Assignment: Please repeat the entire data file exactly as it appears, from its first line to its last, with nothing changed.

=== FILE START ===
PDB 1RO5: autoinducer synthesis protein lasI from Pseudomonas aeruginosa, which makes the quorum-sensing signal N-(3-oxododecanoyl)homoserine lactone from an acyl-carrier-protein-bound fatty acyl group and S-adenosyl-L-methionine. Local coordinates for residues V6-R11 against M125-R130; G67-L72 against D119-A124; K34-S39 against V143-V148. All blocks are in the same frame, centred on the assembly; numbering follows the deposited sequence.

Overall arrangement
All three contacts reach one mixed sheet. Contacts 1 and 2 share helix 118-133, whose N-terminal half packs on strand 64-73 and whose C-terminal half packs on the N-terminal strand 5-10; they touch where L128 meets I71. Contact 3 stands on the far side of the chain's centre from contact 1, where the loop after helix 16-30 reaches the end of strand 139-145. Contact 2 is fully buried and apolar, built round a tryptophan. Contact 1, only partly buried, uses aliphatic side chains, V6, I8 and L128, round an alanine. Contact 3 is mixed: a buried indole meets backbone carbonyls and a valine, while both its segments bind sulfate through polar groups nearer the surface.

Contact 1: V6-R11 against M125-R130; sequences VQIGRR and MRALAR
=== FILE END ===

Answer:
PDB 1RO5: autoinducer synthesis protein lasI from Pseudomonas aeruginosa, which makes the quorum-sensing signal N-(3-oxododecanoyl)homoserine lactone from an acyl-carrier-protein-bound fatty acyl group and S-adenosyl-L-methionine. Local coordinates for residues V6-R11 against M125-R130; G67-L72 against D119-A124; K34-S39 against V143-V148. All blocks are in the same frame, centred on the assembly; numbering follows the deposited sequence.

Overall arrangement
All three contacts reach one mixed sheet. Contacts 1 and 2 share helix 118-133, whose N-terminal half packs on strand 64-73 and whose C-terminal half packs on the N-terminal strand 5-10; they touch where L128 meets I71. Contact 3 stands on the far side of the chain's centre from contact 1, where the loop after helix 16-30 reaches the end of strand 139-145. Contact 2 is fully buried and apolar, built round a tryptophan. Contact 1, only partly buried, uses aliphatic side chains, V6, I8 and L128, round an alanine. Contact 3 is mixed: a buried indole meets backbone carbonyls and a valine, while both its segments bind sulfate through polar groups nearer the surface.

Contact 1: V6-R11 against M125-R130; sequences VQIGRR and MRALAR